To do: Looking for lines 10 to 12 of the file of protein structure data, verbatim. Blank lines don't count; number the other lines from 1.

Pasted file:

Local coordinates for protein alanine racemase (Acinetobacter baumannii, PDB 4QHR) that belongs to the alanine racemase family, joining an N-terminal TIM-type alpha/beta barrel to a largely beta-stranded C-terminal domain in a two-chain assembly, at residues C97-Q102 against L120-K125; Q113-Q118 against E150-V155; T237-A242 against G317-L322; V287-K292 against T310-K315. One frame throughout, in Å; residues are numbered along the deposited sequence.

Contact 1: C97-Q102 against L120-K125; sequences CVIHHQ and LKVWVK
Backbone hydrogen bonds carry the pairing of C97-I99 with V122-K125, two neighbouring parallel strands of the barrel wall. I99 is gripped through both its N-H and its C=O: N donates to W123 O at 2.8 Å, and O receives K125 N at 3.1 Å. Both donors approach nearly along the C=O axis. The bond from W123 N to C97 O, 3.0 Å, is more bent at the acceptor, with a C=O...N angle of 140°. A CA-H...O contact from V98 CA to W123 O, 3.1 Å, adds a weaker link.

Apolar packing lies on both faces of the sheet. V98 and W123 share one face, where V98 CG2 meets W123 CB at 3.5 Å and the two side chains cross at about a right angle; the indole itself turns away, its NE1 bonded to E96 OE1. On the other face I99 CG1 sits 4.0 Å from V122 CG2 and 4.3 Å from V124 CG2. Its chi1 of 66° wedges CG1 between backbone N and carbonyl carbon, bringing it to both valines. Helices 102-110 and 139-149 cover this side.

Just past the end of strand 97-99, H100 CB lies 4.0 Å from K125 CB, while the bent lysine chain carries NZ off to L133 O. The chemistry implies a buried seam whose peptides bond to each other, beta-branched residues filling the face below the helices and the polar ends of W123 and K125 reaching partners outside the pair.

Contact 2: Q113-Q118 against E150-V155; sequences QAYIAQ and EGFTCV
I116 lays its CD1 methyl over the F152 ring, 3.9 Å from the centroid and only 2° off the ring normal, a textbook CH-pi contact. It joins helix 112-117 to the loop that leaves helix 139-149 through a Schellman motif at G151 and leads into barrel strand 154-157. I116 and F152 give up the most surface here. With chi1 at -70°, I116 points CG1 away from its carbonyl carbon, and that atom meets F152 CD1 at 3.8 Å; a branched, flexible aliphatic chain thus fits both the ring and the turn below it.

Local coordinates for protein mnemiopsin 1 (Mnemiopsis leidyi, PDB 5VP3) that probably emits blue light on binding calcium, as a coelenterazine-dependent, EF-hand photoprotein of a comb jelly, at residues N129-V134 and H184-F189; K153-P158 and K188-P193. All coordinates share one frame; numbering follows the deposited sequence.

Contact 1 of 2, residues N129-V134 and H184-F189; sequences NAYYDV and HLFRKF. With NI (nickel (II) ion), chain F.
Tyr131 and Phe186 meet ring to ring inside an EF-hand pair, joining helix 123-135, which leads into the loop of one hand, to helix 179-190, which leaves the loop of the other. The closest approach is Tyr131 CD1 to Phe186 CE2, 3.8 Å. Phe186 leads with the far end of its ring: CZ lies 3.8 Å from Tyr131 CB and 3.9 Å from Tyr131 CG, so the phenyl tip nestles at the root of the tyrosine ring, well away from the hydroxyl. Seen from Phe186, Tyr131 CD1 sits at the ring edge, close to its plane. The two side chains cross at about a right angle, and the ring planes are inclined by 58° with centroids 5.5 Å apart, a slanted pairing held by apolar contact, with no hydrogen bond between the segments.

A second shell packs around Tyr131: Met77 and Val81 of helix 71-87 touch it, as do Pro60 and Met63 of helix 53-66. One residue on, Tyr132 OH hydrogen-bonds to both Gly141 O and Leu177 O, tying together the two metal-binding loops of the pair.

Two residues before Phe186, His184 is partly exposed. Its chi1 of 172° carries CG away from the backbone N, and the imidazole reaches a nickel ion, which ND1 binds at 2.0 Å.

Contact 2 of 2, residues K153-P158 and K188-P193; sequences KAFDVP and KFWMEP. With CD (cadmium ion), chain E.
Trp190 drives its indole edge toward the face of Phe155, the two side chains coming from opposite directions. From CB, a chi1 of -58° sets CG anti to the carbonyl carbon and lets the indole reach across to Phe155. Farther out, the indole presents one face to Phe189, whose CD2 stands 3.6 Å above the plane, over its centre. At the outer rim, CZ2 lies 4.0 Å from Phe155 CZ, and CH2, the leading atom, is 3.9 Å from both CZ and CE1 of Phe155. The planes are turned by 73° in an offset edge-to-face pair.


Tyr131 and Phe186 meet ring to ring inside an EF-hand pair, joining helix 123-135, which leads into the loop of one hand, to helix 179-190, which leaves the loop of the other. The closest approach is Tyr131 CD1 to Phe186 CE2, 3.8 Å. Phe186 leads with the far end of its ring: CZ lies 3.8 Å from Tyr131 CB and 3.9 Å from Tyr131 CG, so the phenyl tip nestles at the root of the tyrosine ring, well away from the hydroxyl. Seen from Phe186, Tyr131 CD1 sits at the ring edge, close to its plane. The two side chains cross at about a right angle, and the ring planes are inclined by 58° with centroids 5.5 Å apart, a slanted pairing held by apolar contact, with no hydrogen bond between the segments.

A second shell packs around Tyr131: Met77 and Val81 of helix 71-87 touch it, as do Pro60 and Met63 of helix 53-66. One residue on, Tyr132 OH hydrogen-bonds to both Gly141 O and Leu177 O, tying together the two metal-binding loops of the pair.

Two residues before Phe186, His184 is partly exposed. Its chi1 of 172° carries CG away from the backbone N, and the imidazole reaches a nickel ion, which ND1 binds at 2.0 Å.